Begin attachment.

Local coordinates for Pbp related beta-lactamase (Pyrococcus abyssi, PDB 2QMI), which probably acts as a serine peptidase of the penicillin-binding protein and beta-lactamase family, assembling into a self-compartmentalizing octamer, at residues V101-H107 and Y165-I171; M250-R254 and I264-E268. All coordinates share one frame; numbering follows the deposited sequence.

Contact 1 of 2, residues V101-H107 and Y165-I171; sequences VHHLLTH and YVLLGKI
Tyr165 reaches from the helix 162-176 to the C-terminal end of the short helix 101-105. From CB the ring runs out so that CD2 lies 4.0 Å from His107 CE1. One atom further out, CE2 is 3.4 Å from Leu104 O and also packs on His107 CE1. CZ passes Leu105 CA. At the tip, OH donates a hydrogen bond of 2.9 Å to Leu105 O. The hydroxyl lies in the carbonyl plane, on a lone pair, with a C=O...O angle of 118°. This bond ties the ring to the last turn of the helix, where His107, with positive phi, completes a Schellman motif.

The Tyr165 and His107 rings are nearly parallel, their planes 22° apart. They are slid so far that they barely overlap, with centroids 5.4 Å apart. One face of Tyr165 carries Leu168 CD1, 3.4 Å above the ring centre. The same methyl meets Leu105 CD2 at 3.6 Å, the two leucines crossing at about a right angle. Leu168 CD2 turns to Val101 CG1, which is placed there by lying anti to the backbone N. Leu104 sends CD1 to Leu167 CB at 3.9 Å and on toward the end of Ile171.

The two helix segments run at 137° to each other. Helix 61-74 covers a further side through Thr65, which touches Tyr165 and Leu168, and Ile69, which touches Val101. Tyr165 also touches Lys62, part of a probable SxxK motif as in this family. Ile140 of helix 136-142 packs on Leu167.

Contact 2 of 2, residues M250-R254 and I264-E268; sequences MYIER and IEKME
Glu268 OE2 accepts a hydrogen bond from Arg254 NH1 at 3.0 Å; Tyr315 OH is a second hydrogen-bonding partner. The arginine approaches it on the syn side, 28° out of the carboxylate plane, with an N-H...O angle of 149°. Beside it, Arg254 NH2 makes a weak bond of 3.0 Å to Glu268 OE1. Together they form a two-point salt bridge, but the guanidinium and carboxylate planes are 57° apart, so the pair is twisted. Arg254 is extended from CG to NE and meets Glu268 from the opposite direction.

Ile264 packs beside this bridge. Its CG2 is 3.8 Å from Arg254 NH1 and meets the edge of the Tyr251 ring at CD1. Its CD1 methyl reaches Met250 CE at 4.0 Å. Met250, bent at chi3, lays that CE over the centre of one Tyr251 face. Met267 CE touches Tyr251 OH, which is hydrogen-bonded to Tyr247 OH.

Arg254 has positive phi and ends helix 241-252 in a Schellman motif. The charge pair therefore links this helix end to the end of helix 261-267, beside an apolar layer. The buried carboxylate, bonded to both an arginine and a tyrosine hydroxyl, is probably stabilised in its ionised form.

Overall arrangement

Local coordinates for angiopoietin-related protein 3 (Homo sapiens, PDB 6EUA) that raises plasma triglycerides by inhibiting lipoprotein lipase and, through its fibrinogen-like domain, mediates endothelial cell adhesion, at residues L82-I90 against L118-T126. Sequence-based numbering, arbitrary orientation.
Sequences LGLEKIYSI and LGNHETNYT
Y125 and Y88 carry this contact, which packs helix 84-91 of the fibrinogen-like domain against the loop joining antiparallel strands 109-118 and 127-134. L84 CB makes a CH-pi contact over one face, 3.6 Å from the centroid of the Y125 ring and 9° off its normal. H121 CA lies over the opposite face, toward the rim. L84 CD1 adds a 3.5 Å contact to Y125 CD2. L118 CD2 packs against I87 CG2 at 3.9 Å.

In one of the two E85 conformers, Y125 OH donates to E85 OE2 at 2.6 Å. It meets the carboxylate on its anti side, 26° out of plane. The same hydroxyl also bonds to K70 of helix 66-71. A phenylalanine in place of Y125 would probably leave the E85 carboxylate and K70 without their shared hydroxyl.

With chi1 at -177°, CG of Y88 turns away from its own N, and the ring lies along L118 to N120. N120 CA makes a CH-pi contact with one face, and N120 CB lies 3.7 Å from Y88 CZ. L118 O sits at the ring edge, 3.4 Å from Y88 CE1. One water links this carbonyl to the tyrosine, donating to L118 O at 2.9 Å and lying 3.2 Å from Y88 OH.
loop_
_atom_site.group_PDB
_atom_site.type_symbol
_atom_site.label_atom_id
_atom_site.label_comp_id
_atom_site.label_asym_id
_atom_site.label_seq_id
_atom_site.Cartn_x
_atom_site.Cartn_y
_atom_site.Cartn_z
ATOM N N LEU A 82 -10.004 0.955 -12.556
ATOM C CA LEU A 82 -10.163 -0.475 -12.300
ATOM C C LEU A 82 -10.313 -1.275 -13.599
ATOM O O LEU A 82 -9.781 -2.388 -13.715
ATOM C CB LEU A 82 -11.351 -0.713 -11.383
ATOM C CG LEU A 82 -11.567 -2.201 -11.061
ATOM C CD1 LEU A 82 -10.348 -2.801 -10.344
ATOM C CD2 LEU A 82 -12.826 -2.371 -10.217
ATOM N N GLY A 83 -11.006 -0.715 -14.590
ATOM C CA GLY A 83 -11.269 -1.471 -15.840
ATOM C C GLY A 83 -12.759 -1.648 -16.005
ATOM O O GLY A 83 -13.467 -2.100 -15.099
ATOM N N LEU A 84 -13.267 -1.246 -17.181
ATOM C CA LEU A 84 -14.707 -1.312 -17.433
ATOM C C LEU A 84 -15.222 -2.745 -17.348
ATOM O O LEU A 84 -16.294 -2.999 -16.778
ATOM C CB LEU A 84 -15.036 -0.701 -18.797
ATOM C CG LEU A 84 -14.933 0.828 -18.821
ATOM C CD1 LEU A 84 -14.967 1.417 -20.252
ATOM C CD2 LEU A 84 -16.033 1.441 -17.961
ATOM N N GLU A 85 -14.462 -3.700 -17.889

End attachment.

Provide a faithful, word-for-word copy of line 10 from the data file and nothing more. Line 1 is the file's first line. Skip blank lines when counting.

Overall arrangement